Lafayette's Career and Historical Significance
Lloyd Kramer, University of North Carolina, Chapel Hill
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Lafayette in the French Revolution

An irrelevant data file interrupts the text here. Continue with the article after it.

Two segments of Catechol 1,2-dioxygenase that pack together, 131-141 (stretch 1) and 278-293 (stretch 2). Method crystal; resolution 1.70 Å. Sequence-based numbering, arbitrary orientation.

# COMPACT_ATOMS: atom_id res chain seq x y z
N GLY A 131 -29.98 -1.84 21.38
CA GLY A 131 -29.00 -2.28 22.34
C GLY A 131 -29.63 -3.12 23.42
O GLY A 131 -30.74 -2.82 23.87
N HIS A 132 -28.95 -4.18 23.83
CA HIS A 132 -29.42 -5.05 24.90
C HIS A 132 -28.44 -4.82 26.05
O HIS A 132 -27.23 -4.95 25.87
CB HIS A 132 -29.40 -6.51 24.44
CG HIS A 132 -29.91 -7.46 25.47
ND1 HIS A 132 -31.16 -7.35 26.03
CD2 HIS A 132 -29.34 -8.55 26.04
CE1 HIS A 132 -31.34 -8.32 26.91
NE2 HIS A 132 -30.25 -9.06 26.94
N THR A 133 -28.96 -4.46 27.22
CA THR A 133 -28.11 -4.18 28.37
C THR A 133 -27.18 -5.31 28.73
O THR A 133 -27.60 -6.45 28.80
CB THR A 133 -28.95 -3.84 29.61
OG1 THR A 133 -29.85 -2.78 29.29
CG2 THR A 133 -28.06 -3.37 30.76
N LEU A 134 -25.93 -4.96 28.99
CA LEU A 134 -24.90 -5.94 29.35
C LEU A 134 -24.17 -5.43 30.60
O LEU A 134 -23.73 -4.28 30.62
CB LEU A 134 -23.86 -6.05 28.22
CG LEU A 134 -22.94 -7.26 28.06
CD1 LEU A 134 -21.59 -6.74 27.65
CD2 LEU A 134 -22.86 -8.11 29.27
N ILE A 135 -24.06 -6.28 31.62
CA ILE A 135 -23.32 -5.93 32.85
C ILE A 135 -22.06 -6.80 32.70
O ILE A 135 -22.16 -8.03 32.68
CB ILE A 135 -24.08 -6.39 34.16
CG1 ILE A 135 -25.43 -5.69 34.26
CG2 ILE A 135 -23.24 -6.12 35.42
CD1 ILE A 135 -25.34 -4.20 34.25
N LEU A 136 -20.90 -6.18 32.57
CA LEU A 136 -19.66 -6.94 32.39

Lafayette’s useful and symbolic role as the best European friend of America later gave him an equally significant role as a prominent symbol of American national ideas in France. He strongly supported a campaign to abolish slavery in the French colonies (going beyond most of his American friends on this issue), favored civil rights for Jews, and also joined a political movement that gained new civil rights for French Protestants. Lafayette was thus politically prepared to become an influential leader in France’s revolutionary attempt to promote the “rights of man” and establish a new constitutional government. Chosen to represent the nobility at the meeting of the Estates General in 1789, he quickly joined the representatives of the non-noble Third Estate after they proclaimed themselves to be the “National Assembly” and the sovereign legislative body of the French nation. Lafayette's political objectives in this revolutionary upheaval always focused on two themes—liberty and order—both of which he sought to promote through the institutions of the rapidly evolving new regime. He introduced his conception of liberty into the proceedings of the National Assembly on 11 July 1789, when he put forward his proposal for a French declaration of the “rights of man." This declaration, modeled on earlier statements of "rights" in American state constitutions and in the new American Bill of Rights, launched a debate that led finally (27 August 1789) to the Assembly's adoption of a much revised "Declaration of the Rights of Man and Citizen." Amid all the turmoil and subsequent revolutionary violence, this document remained the most famous and influential statement of the French Revolution’s central ideas. Lafayette's desire to establish the political principles of human rights and liberty was closely connected to his concern about the dangers of social disorder and violence, which could ultimately threaten political or personal freedom. He therefore strongly endorsed the creation of a new National Guard after the Parisian crowd's violent assault on the Bastille prison (14 July 1789). The National Assembly voted to make Lafayette the Guard's first commander, thus giving him a major military and political role in the following two years of revolutionary change. He sought to protect the deliberations of the National Assembly and the security of the royal family as well as public order on the streets of Paris, but both the royalists and the emerging republicans gradually turned against him. Favoring a moderate constitutional monarchy, Lafayette was condemned by royalists for tolerating unruly crowds and by revolutionaries for protecting nobles, arresting radicals, and supporting King Louis XVI. He resigned from his command of the National Guard in the fall of 1791 and withdrew to his ancestral home in Auvergne. This brief retirement lasted only until he was appointed to command an army in the months before France declared war on Prussia and Austria in April 1792; and he later commanded another French army after the war began. As the Jacobins and other radical republicans rose to power in the following summer, however, Lafayette lost all political support and fled the country. He tried to reach Holland in order to find passage to America, but he was captured by the Austrian army and imprisoned for five years. Although his release was eventually negotiated in a treaty with the Austrian government, Lafayette could not return to France until Napoleon Bonaparte seized political power at the end of 1799. Most Americans had interpreted Lafayette’s early leadership of the French National Guard as evidence that France wanted to adopt American principles of freedom and legal equality. The French rejection of Lafayette in 1792 thus provided new reasons for Americans to believe they had a unique national mission; Lafayette’s fate in the French Revolution, in short, convinced many Americans that only the United States truly understood and defended the commitment to freedom and order that Lafayette had carried home from the New World.